Re: Help with writing jack client

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Re: Help with writing jack client

Gavin Band
Hi,
Thanks for the responses.

>
> Difficult to say with so little information.
>  
> - are there any error messages from jack ?
>

I don't know, but I will have a look when I get some time.

> - what is the complete command line you use to start jack
>   (i.e. all options)

I used qjackctl, it ran:
"/usr/bin/jackd -v -R -t1000 -dalsa -r44100 -p512 -n2 -D -Chw:0 -Phw:0
-s -i2 -o2"

(Actually I think I had the period set to 256).

> - what are you doing in the process callback - calculations,
>   reading a file, if so how, etc.

Calculations.  The process callback looks like this:

int jackProcess( jack_nframes_t nframes, void* arg )
{
if( nframes > bufferSize )
nframes = bufferSize;

// sound processing occurs here, it puts nframes samples
// into outBufferL and outBufferR

sample_t* outR = ( sample_t * )
    jack_port_get_buffer( outputPortRight, nframes );
sample_t* outL = ( sample_t * )
       jack_port_get_buffer( outputPortLeft, nframes );

memcpy( outL, outBufferL, sizeof (sample_t) * nframes );
memcpy( outR, outBufferR, sizeof (sample_t) * nframes );

return 0;
}

I've omitted the processing, which is quite involved, but I don't think
it is doing any file reads or blocking calls and so on...that's
something I could check.

My other jack callbacks are basically no-ops --- I'm not doing anything
to deal with xruns, or anything like that.  Should I be doing something?

> - is the process callback communicating with other parts
> of your app, and if so how ?

Yes, there are other threads running -- a GUI thread and a MIDI thread
-- and they use shared memory to communicate.  This communication is
through non-locked ints and floats, though, so I don't think this is
causing blocking.  Again this is something I can check.

> > I wonder: does this indicate simply that my client is not managing to
> > produce its output to the server fast enough, or does it indicate that
> > it is doing something more serious wrong?  (If the former, I am sort of
> > surprised that it corrupts the whole jack server.  If the latter, are
> > there any guesses as to what might be going wrong?)
>
> If your app is too slow then some others may no even get the
> chance to be fast enough. All processing for any cycle needs
> to be finished before the next cycle is anbout to start.
>

I see -- but after my app has been kicked out of the jack pipeline,
could it still affect other apps this way?  (I suppose it's possible one
of the other threads is hanging, or something like that, and thus using
a great deal of CPU.  The corruption of sound from the jack server (or
from the other apps connected to it) carried on even after my app was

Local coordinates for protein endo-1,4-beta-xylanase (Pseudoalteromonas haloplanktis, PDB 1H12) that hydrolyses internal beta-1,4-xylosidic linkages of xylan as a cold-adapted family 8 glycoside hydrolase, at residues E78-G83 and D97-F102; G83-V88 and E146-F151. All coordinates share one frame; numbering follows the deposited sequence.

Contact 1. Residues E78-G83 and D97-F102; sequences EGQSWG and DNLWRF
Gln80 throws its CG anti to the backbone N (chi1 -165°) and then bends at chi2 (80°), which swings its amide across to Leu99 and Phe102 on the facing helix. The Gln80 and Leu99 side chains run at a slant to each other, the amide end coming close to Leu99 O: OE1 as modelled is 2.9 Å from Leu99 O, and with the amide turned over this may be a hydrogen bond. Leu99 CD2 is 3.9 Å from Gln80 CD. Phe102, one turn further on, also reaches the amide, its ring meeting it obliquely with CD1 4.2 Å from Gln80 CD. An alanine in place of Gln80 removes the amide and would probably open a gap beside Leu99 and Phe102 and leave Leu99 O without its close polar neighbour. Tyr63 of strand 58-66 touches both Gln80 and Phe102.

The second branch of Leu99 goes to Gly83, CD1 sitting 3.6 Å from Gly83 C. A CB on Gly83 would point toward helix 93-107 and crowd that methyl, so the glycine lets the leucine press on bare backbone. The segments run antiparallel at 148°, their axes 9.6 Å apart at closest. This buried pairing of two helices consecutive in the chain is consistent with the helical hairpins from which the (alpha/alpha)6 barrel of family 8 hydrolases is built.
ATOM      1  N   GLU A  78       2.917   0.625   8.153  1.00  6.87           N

killed).

Many thanks again,
Gavin Band.




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Re: Help with writing jack client

Fons Adriaensen-2
On Sun, Feb 24, 2008 at 08:54:40PM +0000, Gavin Band wrote:

> I used qjackctl, it ran:
> "/usr/bin/jackd -v -R -t1000 -dalsa -r44100 -p512 -n2 -D -Chw:0 -Phw:0
> -s -i2 -o2"

Looks OK.
 

> Calculations.  The process callback looks like this:
>
> int jackProcess( jack_nframes_t nframes, void* arg )
> {
> if( nframes > bufferSize )
> nframes = bufferSize;
>
> // sound processing occurs here, it puts nframes samples
> // into outBufferL and outBufferR
>
> sample_t* outR = ( sample_t * )
>     jack_port_get_buffer( outputPortRight, nframes );
> sample_t* outL = ( sample_t * )
>        jack_port_get_buffer( outputPortLeft, nframes );
>
> memcpy( outL, outBufferL, sizeof (sample_t) * nframes );
> memcpy( outR, outBufferR, sizeof (sample_t) * nframes );
>
> return 0;
> }

Why

> if( nframes > bufferSize ) nframes = bufferSize;

???

You *have to* deliver 'nframes' frames. Not negociable AFAIK.
This means also that you could as well move up the get_buffer
calls and write directly to these pointers, dumping the
intermediate buffers.

I wonder, if bufferSize < nframes, you would not fill up
jack's buffers. If any NaN or Inf are left there, that
would generate trouble.

> My other jack callbacks are basically no-ops --- I'm not doing anything
> to deal with xruns, or anything like that.  Should I be doing something?

None of them are essential as long as life is peace.
 
> > - is the process callback communicating with other parts
> > of your app, and if so how ?
>
> Yes, there are other threads running -- a GUI thread and a MIDI thread
> -- and they use shared memory to communicate.  This communication is
> through non-locked ints and floats, though, so I don't think this is
> causing blocking.  Again this is something I can check.

Yes, you should check this.

> I see -- but after my app has been kicked out of the jack pipeline,
> could it still affect other apps this way?  (I suppose it's possible one
> of the other threads is hanging, or something like that, and thus using
> a great deal of CPU.  The corruption of sound from the jack server (or
> from the other apps connected to it) carried on even after my app was
> killed).

That is indeed the strange part of this problem. Normally when
a non-behaving app gets kicked out, jackd manages to get on with
life. This caused me to believe you were writing outside the
buffers or something similar, but your memcpy() seems to exclude
that.

--
FA

Laboratorio di Acustica ed Elettroacustica
Parma, Italia

Lascia la spina, cogli la rosa.


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